If you are growing crops to be used as biofuels, then, by definition, you are not using that land for any other purpose.
That simple but profound insight is central to an important new study published by the World Resources Institute (WRI).
The study from this well-known environmental group should make policymakers worldwide think twice about instituting or expanding ambitious biofuel programs.
Researchers Tim Searchinger and Ralph Heimlich make the case that policies that lead to setting aside land for biofuels production – like our own ethanol policies in the United States – ultimately do little to curb greenhouse gas emissions.
Moreover, such policies take away land that could – and should – be used for other purposes, such as growing food.
According to the U.N.’s Food and Agricultural Organization, the calories from crops which will be needed to feed the earth’s population are expected to grow 70 percent between 2006 and 2050. Yet, Searchinger and Heimlich note, “three-quarters of the world’s land area capable of supporting vegetation is already managed or harvested to meet human food and fiber needs.”
Meeting this demand growth will be difficult to achieve if policies continue to incentivize the use of crops for biofuels and the harvesting of trees for power generation.
A further problem is that the harvesting of standing forests reduces carbon storage opportunities, resulting in more greenhouse gas emissions. (It can also have ramifications for endangered species, but that was beyond the scope of the study.)
Underlying these difficulties is the fundamental fact of physics that creating energy from biomass is woefully inefficient. The authors write:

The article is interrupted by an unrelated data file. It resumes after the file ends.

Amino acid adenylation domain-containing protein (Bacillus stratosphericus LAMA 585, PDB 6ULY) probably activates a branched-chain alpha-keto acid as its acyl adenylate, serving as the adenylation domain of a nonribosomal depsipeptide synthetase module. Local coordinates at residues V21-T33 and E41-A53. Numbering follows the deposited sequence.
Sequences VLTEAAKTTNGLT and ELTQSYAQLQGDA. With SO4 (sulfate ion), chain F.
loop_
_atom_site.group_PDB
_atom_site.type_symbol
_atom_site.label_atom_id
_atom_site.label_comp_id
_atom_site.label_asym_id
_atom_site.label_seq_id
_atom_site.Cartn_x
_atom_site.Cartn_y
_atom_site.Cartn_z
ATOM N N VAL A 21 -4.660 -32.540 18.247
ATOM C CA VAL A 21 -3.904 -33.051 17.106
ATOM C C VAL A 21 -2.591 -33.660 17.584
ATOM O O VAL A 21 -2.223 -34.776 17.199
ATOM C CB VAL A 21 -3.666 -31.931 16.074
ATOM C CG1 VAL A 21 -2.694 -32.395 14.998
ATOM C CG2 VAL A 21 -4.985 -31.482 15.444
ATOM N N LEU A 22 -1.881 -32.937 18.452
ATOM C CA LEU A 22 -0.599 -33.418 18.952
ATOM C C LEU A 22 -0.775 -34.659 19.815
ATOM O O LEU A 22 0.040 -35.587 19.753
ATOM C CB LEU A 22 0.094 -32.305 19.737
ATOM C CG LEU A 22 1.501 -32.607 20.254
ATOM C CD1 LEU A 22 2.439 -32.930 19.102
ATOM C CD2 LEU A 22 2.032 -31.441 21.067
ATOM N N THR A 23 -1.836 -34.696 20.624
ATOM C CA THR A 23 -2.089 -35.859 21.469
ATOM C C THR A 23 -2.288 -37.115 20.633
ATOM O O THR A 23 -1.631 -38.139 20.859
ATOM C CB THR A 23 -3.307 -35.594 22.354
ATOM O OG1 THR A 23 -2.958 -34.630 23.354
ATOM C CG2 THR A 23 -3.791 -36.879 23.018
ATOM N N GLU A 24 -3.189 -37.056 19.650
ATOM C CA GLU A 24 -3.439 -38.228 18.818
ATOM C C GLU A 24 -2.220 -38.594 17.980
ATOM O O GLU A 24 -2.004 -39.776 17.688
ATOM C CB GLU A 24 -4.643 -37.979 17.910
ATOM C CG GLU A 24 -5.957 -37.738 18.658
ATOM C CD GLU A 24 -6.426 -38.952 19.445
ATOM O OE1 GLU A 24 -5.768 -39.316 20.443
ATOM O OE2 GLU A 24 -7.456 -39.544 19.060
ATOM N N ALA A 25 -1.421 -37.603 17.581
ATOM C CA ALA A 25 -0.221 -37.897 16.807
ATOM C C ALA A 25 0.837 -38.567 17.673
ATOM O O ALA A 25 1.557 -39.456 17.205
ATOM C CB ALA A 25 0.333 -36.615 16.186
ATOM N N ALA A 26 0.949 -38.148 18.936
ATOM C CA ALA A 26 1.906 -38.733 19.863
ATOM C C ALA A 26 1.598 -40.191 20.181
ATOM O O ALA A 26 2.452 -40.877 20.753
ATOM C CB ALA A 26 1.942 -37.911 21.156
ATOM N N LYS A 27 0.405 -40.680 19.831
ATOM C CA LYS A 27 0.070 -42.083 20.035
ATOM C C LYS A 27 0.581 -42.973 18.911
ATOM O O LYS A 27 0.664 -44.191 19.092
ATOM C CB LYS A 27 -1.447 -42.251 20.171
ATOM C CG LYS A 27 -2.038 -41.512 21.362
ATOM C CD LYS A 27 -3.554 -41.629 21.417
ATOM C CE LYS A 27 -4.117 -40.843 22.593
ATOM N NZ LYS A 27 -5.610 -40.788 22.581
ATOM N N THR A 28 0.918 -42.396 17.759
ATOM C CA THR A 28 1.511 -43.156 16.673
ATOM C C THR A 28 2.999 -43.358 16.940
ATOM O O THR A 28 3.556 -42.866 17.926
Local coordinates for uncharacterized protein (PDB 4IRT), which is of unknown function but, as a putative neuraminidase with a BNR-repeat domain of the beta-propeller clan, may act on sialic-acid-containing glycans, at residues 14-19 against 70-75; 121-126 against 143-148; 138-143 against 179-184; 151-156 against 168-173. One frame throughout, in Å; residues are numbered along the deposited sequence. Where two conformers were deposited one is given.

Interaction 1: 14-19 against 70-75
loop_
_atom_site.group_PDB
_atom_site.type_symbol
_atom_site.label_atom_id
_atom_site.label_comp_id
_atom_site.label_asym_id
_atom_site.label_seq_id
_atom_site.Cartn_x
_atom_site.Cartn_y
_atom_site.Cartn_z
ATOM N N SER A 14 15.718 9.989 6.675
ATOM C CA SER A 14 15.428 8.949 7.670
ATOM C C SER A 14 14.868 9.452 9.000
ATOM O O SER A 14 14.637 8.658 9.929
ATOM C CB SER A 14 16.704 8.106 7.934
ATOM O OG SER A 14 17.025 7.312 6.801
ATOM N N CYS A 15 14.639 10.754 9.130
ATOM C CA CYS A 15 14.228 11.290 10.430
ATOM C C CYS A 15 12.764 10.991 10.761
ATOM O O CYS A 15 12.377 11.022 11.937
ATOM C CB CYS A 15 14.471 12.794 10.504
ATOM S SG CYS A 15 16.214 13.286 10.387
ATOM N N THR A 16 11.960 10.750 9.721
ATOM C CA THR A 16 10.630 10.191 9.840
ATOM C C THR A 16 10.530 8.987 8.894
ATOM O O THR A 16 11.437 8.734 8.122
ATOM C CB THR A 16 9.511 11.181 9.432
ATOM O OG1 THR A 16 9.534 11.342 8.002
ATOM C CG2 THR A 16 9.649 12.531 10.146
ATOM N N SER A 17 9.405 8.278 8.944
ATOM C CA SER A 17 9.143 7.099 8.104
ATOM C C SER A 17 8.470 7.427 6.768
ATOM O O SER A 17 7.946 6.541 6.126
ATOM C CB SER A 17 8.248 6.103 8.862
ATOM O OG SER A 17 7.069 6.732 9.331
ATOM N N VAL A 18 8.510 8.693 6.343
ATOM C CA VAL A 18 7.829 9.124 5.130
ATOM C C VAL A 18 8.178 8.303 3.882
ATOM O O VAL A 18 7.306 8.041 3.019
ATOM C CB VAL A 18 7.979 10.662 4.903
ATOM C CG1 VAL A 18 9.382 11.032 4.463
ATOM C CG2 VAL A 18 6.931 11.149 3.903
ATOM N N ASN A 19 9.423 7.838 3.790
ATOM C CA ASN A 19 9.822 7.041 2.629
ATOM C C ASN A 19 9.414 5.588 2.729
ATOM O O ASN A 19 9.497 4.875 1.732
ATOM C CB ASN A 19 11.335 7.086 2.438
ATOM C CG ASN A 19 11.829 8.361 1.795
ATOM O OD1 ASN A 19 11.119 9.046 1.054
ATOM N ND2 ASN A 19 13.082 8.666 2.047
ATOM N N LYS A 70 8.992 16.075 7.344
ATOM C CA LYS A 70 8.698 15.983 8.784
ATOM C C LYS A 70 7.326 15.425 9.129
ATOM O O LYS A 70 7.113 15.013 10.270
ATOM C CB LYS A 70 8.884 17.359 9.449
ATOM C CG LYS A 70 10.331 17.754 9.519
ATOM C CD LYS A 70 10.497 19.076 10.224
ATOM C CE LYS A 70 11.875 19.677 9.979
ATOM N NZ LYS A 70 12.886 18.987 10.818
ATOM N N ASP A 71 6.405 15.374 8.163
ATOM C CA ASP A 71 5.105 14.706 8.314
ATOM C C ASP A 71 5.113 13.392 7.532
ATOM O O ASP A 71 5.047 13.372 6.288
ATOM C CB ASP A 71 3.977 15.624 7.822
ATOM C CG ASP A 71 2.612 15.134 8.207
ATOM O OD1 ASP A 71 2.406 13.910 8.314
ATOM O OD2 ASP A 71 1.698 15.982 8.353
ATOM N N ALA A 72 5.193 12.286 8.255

Although photosynthesis is an effective means of producing food, wood products, and carbon stored in vegetation, it is an inefficient means of converting the energy in the sun’s rays into a form of non-food energy useable by people. …
[Biofuels’] low conversion efficiencies explain why it takes a large amount of productive land to yield a small amount of bioenergy, and why bioenergy can so greatly increase the global competition for land.
As an aside, I’ll point out that one of the features that make fossil fuels indispensable to today’s world is that they are sources of highly concentrated energy.
Those searching for alternatives to oil and natural gas often have trouble acknowledging the relative physical limitations of other sources, particularly biofuels like ethanol. But such limitations can’t simply be wished away.
Even assuming large increases in efficiency, Searchinger and Heimlich write, “the quest for bioenergy at a meaningful scale is both unrealistic and unsustainable.”
They recommend, among other things, that governments rethink biofuels policies, especially the subsidies and mandates for biofuels from crops that rely on the dedicated use of land.
They also call for a more honest accounting of GHG emissions savings tied to biofuels policies. In their eyes, biofuels advocates make a “double counting” error that inflates their supposed emissions reductions benefits. This error has been used to justify biofuels policies around the world.
The World Resources Institute should be commended for a valuable contribution to the public policy debate. There’s a lot more to the study than what I have recounted here, so download it and read for yourself.
Its findings offer more grist for the mill, so to speak, of the ongoing discussion over U.S. biofuels policies and the future of the Renewable Fuels Standard.
Let’s hope this report gets a wide hearing and sows the seeds for change around the world.